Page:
By Hector J. Cordero, M.D.
Just like it’s critical for the elderly to get their pneumococcal vaccinations, it’s also just as critical for babies. The CDC (Centers for Disease Control and Prevention) recommends routine administration of pneumococcal conjugate vaccine (PCV13 or Prevnar13®) for all children younger than 2 years of age:
• Give PCV13 to infants as a series of 4 doses, one dose at each of these ages: 2 months, 4 months, 6 months, and 12 through 15 months.
• Children who miss their shots or start the series later should still get the vaccine. The number of doses recommended and the intervals between doses will depend on the child’s age when vaccination begins.
PNEUMONIA IS THE LEADING CAUSE OF INFECTIOUS DEATH IN CHILDREN UNDER FIVE YEARS OF AGE—IT KILLS 1.4 MILLION CHILDREN PER YEAR.
Babies are at risk of infections from adults or other children. When germs are spread, babies’ immune systems are not able to fight off serious diseases like bacterial meningitis, pneumonia, and airborne or blood-borne illnesses. It’s not uncommon for a caregiver, parent or grandparent to infect innocent children with infectious diseases. And the risk of hospitalization, suffering from pain, breathing disorders, or congestion is all too frequent in these cases, and unfortunately, many children die from going unprotected by these important vaccines.
Advanced Research for Health Improvement (ARHI) is now taking pediatric participants in an ongoing pneumococcal vaccine trial developed by the Pharmaceutical Merck Sharp & Dohme.
Eligibility for inclusion in this study, the participant must:
• Be healthy (based on a review of medical history and physical examination) based on the clinical judgment of the investigator
• Male or female
• Age range from 42 days to 90 days of age inclusive, at the time of signing the informed consent.
Dr. Hector Cordero is the Principal Investigator in this pediatric study. Dr. Cordero graduated from University Autonomous of Santo Domingo and completed his residency at UMDNJ in Newark, NJ. Dr. Cordero has 15+ years of experience in pediatric clinical trials. Dr. Cordero is a Pediatrician specializing in the areas of asthma, ear, nose & throat diseases, metabolic disease, and allergies.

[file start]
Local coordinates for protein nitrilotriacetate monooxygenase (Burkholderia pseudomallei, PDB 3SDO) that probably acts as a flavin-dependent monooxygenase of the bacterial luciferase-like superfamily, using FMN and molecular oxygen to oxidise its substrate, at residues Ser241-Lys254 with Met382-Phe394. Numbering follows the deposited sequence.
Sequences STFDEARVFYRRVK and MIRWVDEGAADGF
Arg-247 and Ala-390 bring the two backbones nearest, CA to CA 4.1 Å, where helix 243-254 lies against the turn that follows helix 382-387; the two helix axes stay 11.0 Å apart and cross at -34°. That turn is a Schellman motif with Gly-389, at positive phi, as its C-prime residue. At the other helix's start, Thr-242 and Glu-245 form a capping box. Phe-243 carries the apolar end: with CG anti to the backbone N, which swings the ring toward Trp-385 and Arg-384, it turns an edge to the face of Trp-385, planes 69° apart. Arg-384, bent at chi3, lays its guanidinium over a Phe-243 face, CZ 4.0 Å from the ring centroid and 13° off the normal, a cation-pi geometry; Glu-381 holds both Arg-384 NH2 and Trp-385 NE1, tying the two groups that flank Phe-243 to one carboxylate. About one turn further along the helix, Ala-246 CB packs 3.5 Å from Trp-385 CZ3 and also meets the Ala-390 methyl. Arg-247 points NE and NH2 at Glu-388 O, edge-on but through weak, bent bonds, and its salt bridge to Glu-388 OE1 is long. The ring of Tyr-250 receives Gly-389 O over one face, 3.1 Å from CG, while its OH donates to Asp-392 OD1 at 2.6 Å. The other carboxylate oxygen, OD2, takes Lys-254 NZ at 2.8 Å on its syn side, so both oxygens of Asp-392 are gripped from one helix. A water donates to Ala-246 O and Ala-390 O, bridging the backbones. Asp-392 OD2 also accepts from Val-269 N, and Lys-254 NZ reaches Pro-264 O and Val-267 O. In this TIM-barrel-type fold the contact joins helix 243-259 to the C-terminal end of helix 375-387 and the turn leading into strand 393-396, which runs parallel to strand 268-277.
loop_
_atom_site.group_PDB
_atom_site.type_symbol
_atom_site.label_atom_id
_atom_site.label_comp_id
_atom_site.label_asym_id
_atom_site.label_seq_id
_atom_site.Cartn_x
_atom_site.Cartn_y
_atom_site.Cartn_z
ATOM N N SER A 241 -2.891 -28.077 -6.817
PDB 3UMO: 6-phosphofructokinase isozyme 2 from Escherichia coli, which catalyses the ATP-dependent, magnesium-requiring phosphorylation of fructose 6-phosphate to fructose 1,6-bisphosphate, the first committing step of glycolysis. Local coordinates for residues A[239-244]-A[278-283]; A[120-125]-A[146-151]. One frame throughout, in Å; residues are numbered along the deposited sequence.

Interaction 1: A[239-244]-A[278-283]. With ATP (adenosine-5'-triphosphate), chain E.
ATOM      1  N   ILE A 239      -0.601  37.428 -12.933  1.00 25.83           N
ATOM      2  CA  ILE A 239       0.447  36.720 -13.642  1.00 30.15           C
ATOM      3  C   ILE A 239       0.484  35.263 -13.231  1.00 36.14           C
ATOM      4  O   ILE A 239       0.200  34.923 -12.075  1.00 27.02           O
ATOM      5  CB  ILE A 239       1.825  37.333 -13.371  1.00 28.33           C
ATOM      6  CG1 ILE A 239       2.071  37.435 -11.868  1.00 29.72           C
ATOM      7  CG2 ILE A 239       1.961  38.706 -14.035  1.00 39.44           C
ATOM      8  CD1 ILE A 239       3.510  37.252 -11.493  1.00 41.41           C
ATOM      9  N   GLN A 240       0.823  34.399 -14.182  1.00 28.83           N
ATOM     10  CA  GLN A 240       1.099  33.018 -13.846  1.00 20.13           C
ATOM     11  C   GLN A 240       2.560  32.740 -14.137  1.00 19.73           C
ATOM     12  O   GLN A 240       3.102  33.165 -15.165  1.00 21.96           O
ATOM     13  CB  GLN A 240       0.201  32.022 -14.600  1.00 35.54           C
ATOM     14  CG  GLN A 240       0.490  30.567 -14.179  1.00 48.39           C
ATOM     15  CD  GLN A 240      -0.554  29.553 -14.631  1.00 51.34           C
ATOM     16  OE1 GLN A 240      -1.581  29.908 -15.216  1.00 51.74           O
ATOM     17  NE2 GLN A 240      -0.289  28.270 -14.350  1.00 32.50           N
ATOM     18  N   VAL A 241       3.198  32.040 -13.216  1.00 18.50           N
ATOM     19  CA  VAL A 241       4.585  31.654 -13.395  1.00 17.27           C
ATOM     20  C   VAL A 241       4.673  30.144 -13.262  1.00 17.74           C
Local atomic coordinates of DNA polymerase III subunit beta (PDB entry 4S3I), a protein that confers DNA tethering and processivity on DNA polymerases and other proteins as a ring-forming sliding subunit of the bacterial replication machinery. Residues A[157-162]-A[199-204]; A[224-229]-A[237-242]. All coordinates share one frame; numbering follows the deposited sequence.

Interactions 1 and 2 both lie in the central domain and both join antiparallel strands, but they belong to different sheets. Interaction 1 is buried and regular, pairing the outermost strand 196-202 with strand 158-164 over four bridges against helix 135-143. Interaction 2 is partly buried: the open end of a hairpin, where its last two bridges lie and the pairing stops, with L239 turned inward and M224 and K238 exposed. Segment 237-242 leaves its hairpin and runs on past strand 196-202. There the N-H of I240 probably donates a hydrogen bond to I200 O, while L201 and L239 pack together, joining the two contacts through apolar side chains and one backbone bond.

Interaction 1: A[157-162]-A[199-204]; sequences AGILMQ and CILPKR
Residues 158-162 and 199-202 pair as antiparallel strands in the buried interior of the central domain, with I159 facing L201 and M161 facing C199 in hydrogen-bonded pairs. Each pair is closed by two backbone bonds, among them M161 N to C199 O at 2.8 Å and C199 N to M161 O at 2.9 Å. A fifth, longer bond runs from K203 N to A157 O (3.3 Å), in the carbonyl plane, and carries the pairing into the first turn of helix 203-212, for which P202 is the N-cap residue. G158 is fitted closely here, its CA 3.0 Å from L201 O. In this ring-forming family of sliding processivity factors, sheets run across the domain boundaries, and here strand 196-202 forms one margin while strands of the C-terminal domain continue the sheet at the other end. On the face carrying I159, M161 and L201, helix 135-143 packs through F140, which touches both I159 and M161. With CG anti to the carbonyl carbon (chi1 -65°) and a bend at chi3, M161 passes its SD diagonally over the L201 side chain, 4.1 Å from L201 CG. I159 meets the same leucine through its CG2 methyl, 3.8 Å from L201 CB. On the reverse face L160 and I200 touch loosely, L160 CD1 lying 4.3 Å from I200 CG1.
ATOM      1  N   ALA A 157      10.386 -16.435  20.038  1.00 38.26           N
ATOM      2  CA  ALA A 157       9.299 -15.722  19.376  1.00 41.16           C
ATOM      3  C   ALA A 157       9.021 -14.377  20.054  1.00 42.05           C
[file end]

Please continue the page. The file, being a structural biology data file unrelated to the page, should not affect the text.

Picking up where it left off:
Clinical trials or medical research studies offer a way for researchers to bring new therapies, medications, vaccines, and devices quicker to patients that need them. When a trial is held, rigorous protocols are always in place to protect the patient’s best outcome. Before phase one of any medical trial is brought to humans, they conduct thorough laboratory testing.
The IRB (Institutional Review Board) monitors all clinical trials to make certain that patients are protected. This independent committee of medical professionals and advocates keep track and make sure that federal regulations, ethics, and patients rights are upheld throughout the process.
How Clinical Trials Help
Disease states, illnesses and disorders are able to launch innovative and the most advanced treatments when clinical trials show positive outcomes. The average clinical trial allows advanced treatment options to be implemented in patient therapy protocols in an advantageous manner. Clinical trials also have helped countless individuals stave off disease states while under medical care during their researched disorder.
At Advanced Research for Health Improvement (ARHI), they believe that clinical studies will advance medicine and help people live better lives. With this mentality, they strive for greatness in each area of work that they do.
Participate in this or other Studies
In addition to the pediatric Pneumococcal Vaccine trial, ARHI is currently accepting participants for studies in the areas of Heart Failure, Pediatric Asthma, Crohn’s Disease and Stem Cell Research.
To find out more, please contact them today at, 239-230-2021, or email them at firstname.lastname@example.org.